During the next few months, Walls was processed out of country and received an honorable discharge. But troops received no psychological assistance in making the transition to civilian life.

Although he had escaped injury, he was covered with sores from bug bites and “jungle rot.” He spent a month being treated for malaria at Hines VA Hospital. He recovered physically, but invisible wounds festered.

For decades, Walls says he was miserable — fighting through anger, guilt, depression, insomnia, three failed marriages.

“I couldn’t sleep at night; I couldn’t be in crowds,” he says. “I was paranoid. If a car backfired, I’d be under something. I couldn’t have anyone standing in back of me.”

Walls hadn’t even heard of post-traumatic stress disorder until he began getting the help he needed about three years ago from the Veterans Administration.

Now he has counselors and advocates he trusts at Hines VA Hospital, and he receives medical treatment for diabetes and other problems related to Agent Orange exposure. He collects 90 percent VA disability and hopes to qualify for 100 percent soon.

Focus on positive

On May 1, Walls retired from ABF Freight Systems, ending a career of more than 30 years as a local freight driver. A recent hip replacement surgery had made the work more difficult. But Walls has reservations about retirement because he can’t bear being idle.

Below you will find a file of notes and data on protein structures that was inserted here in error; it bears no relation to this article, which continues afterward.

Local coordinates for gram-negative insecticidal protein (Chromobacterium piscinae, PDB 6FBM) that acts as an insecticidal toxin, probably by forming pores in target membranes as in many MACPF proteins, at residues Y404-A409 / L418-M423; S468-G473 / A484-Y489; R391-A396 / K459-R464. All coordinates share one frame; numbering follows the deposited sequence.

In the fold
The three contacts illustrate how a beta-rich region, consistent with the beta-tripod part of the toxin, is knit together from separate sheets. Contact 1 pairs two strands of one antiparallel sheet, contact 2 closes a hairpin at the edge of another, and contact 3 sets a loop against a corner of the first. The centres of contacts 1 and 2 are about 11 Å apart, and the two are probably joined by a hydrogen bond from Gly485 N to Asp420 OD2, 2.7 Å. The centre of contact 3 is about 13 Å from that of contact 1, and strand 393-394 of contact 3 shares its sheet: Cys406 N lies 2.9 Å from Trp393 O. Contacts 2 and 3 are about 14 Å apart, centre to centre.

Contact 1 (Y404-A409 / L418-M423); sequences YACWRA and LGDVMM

“The reason I worked was to keep sanity,” he says. “Working was an escape.”

While he doesn’t dwell on it, Walls is proud of his military service. In the basement family room of his immaculate St. Charles condo, he displays a collection of framed photos and mementos from the war, including the Bronze Star and three other medals for valor during combat.

He focuses on channeling his struggles in positive directions. He works out every day, sometimes twice a day, at Export Fitness. He rides his bike for up to 20 miles a day along the trails from Batavia to Aurora to Sycamore.

“I just have to be careful,” he says, acknowledging that a slip-up could send him spiraling downward. “Not a day goes by that you don’t have a flashback. You’ve just got to fight it to get it out of your mind.”

Unexpected sounds, the vegetation along bike trails, the smell of smoke — any of a number of triggers can take him back to the jungles of Vietnam.

He has seen many of his fellow vets struggle with similar demons of depression, alcohol and substance abuse. But he doesn’t judge or offer advice. “They’ve got to do it on their own,” he says.

Walls admits it isn’t easy, but he’s determined to stay on a positive track.

His daily workouts keep his mind occupied. He has made amends with his ex-wives and has a good relationship with his two daughters. A close friend has helped him nurture a spiritual life. And his hard work and financial discipline over the years is allowing him to purchase a condo on Marco Island, Fla., an escape that will be a place of healing.

“The good Lord has taken care of me,” Walls says. “There had to be an angel on my shoulder for me to get out of Vietnam.”

Troop Talk is a column profiling and honoring local veterans and active servicepersons. Email freelance writer Nancy Kirby at with ideas.